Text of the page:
Eye to I: Self-Portraits from 1900 to Today at Smithsonian’s National Portrait Gallery, through August 18, 2019

“At a time when countless ‘selfies’ are being posted on social media channels and identity is proving to be more and more fluid, the Portrait Gallery presents a sampling of how artists have approached the exploration of representation and self-depiction through portraiture. With each self-portrait, artists either reaffirm or rebel against a sense of identity that links the eye to ‘I.’ Drawing primarily from the National Portrait Gallery’s vast collection, ‘Eye to I’ examines how artists in the United States have chosen to portray themselves since the beginning of the last century.

‘Eye to I’ features more than 75 artworks in a variety of styles and media ranging from tiny caricatures to wall-sized photographs, from colorful pastels and watercolors to dramatic paintings and time-based media. The exhibition traces the process through which select artistic practices have transitioned from gazing into the mirror to looking into the camera; from painted, sculpted or drawn surfaces to mechanical reproductions such as prints and photographs; from static forms to video and other digitized modes. Artworks to be included in the exhibition span the art historical timeline from 1901 to today. Early works will include a turn of the century self-portrait by American realist painter Everett Shinn from 1901 and a 1903 charcoal drawing by Edward Hopper. Also on view will be recently made work including a Vimeo video entitled “Who’s Sorry Now” (2017) by Brooklyn-based artist Amalia Soto starring her internet persona Molly Soda; and a 2018 “Internet Cache Portrait” by Berlin-based artist Evan Roth.” — National Portrait Gallery

Self-Portrait by Lee Simonson. Oil on canvas, c. 1912. National Portrait Gallery, Smithsonian Institution; gift of Karl and Jody Simonson

Self-Portrait by Edward Hopper. Charcoal on paper, 1903. National Portrait Gallery, Smithsonian Institution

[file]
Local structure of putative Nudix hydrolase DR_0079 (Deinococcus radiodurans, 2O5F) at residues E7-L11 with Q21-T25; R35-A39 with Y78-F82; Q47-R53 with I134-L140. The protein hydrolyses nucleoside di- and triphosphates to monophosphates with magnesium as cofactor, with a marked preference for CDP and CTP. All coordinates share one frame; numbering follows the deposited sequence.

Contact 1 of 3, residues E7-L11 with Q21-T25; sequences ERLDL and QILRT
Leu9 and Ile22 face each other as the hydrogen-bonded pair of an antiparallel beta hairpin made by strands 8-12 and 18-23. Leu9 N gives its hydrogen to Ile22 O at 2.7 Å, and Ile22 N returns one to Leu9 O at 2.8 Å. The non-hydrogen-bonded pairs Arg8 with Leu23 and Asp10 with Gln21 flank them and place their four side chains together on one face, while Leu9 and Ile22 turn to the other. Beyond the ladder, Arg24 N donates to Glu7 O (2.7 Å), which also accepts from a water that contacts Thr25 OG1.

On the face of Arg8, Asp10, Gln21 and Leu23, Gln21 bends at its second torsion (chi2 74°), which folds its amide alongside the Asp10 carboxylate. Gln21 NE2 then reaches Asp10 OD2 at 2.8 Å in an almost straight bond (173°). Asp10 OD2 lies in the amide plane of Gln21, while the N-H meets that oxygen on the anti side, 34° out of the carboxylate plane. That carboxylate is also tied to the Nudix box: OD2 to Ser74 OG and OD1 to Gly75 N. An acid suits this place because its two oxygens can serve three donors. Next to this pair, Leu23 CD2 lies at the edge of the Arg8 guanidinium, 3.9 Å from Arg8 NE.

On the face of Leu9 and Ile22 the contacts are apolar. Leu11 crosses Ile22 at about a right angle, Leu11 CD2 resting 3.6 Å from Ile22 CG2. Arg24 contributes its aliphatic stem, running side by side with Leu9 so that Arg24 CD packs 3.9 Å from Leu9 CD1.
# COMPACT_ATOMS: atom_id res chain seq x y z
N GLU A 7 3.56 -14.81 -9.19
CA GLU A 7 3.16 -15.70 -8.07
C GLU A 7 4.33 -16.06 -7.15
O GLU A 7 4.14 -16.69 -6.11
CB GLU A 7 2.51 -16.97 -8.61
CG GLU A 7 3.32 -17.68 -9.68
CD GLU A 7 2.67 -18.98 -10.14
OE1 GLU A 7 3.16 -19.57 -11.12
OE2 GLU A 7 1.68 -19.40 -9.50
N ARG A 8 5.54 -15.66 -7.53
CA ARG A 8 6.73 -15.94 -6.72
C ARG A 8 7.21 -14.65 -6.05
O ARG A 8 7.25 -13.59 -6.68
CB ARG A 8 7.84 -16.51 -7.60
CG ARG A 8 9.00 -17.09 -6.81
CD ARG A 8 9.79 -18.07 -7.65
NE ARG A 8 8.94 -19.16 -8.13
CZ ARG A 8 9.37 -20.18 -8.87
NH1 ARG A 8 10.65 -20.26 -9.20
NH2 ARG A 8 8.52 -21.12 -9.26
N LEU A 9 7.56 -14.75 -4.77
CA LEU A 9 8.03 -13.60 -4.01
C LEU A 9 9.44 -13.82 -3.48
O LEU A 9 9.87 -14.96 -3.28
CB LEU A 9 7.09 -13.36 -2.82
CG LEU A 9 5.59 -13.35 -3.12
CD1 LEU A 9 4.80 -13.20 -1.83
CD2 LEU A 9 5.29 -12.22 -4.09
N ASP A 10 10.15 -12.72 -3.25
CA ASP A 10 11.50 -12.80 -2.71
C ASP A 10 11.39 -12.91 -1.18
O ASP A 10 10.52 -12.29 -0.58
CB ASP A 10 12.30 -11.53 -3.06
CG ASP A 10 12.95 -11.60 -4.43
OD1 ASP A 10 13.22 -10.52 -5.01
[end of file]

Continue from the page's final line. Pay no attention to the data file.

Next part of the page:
Self-Portrait by Walker Evans. Gelatin silver print, c. 1934. National Portrait Gallery, Smithsonian Institution © Walker Evans Archive, The Metropolitan Museum of Art

Self-Portrait with Rita by Thomas Hart Benton. Oil on canvas, c. 1924. National Portrait Gallery, Smithsonian Institution; gift of Mr. and Mrs. Jack H. Mooney

Untitled (Self-Portrait) by Louise Nevelson. Ink and watercolor on paper, c. 1938. National Portrait Gallery, Smithsonian Institution; the Ruth Bowman and Harry Kahn Twentieth-Century American Self-Portrait Collection © 2018 Estate of Louise Nevelson / Artists Rights Society (ARS), New York PRESS

Self-Portrait by Andy Warhol. Offset lithograph on silver-coated posterboard, 1966

Left Side Right Side by Joan Jonas. Black and white video, with sound, 33:15 minutes, 1972 © Joan Jonas

Self-Portrait by Lois Dodd. Oil on Masonite, 1989. Gift of Rebecca Mitchell and Ben Harris, © Lois Dodd, courtesy Alexandre Gallery, New York

Self-Portrait by Alice Neel. Oil on canvas, 1980. National Portrait Gallery, Smithsonian Institution © Estate of Alice Neel, 1980

Self-Portrait by Lucas Samaras. Dye diffusion transfer print, 1983. National Portrait Gallery, Smithsonian Institution © Lucas Samaras, courtesy Pace Gallery

Who’s Sorry Now by Molly Soda. Instagram and internet video, 2017. Molly Soda, Image courtesy 315 Gallery, Brooklyn, NY

Aliens Sans Frontières by Enrique Chagoya. Nine color lithograph on handmade Amate paper, 2016. National Portrait Gallery, Smithsonian Institution © 2016 Enrique Chagoya

Self Portrait with Grey Cat by Fritz Scholder. Acrylic on canvas, 2003. National Portrait Gallery, Smithsonian Institution © 2003 Estate of Fritz Scholder

Copper Self-portrait with Dog by Susan Hauptman. Pastel with copper leaf on paper, 2001. National Portrait Gallery, Smithsonian Institution; gift of an Anonymous Donor © Estate of Susan Hauptman, courtesy Forum Gallery, New York City

“Individuals featured in ‘Eye to I’ have approached self-portraiture at various points in history, under unique circumstances, and using different tools, but their representations—especially when seen together—all raise important questions about self-perception and self-reflection,” says Brandon Brame Fortune, chief curator, Smithsonian’s National Portrait Gallery. “Some artists reveal intimate details of their inner lives through self-portraiture, while others use the genre to obfuscate their private selves or invent alter egos.”

Eye to I: Self-Portraits from 1900 to Today” was organized by the Portrait Gallery’s Chief Curator Brandon Brame Fortune. 

Images courtesy National Portrait Gallery.